Alfonso Cuarón, cinematographer Emmanuel Lubezki, and visual effects supervisor Tim Webber decided they couldn't make the film they wanted using traditional methods. For the spacewalk scenes, says Webber, "We decided to shoot (the actors') faces and create everything else digitally." To do that, Lubezki decided he needed to light the actors' faces to match the all-digital environment. Whether the characters were floating gently, changing direction or tumbling in space, the facial light would have to perfectly match the Earth, sun and stars in the background. "That can break easily," explains Lubezki, "if the light is not moving at the speed that it has to move, if the position of the light is not right, if the contrast or density on the faces is wrong." Lubezki suggested folding an LED screen into a box, putting the actor inside, and using the light from the screen to light the actor. That way, instead of moving either Bullock or Clooney in the middle of static lights, the projected image could move while they stayed still. The "light box", key to the spacewalk scenes was a nine-foot cube just big enough for one actor.
One of the few movies approved for showing in Chinese cinemas by the strict government. A big reason for this is the fact that the Chinese Shenzou spacecraft gets Dr. Stone home.
The film is 90 minutes long. In real life, the International Space Station travels at approximately 17,500 mph, and orbits the earth every 90 minutes. The debris field also circles the earth every 90 minutes.
To prepare for shooting, Sandra Bullock spent six months in physical training while reviewing the script with Alfonso Cuarón. Cuarón said, "More than anything else, we were just talking about the thematic element of the film, the possibility of rebirth after adversity." They worked out how she would perform each scene, and her notes were included the pre-visual animation and programming for the robots. Cuarón and Bullock zeroed in on Stone's breath, "and how that breath was going to dictate her emotions," he said. "That breath that is connected with stress in some instances, but also the breath that is dictated by lack of oxygen." Their conversations covered every detail of the script and Bullock's character. "She was involved so closely in every single decision throughout the whole thing," Cuarón said. "And it was a good thing, because once we started prepping for the shoot, it was almost more like a dance routine, where it was one-two-three left, left, four-five-six then on the right. She was amazing about the blocking and the rehearsal of that. So when we were shooting, everything was just about truthfulness and emotion." James Cameron, best friend of Cuarón and a huge fan of the film, said "She's the one that had to take on this unbelievable challenge to perform it. (It was) probably no less demanding than a Cirque du Soleil performer, from what I can see. There's an art to that, to creating moments that seem spontaneous but are very highly rehearsed and choreographed. Not too many people can do it. ... I think it's really important for people in Hollywood to understand what was accomplished here."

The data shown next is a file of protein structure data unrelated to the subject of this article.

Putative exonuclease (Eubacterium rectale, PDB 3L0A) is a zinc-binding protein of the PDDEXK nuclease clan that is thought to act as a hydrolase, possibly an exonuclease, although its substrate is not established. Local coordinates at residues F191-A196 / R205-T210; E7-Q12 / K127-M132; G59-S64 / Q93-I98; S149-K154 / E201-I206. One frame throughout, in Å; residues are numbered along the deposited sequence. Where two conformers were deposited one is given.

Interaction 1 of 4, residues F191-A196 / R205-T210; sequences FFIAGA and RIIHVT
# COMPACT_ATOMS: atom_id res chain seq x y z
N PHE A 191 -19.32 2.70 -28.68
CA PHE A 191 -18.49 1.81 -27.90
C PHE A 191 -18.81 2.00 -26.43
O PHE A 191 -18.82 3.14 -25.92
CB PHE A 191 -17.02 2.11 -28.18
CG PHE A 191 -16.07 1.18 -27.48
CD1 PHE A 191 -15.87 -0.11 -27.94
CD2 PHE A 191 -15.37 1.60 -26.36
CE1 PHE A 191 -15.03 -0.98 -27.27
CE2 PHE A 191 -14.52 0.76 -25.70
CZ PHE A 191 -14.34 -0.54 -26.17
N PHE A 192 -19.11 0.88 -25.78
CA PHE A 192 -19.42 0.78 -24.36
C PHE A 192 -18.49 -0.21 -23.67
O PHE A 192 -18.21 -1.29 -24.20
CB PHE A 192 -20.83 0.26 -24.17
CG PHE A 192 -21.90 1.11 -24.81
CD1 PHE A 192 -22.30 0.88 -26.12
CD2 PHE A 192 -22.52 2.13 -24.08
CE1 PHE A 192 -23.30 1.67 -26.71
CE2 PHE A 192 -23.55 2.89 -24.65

The real-life Chinese Space station is named Tiangong, "Heavenly Palace." At the time of the film's premiere, it consisted of one small inhabitable module. The Tiangong program's goal is construction of a space station much like the one in the film by 2022.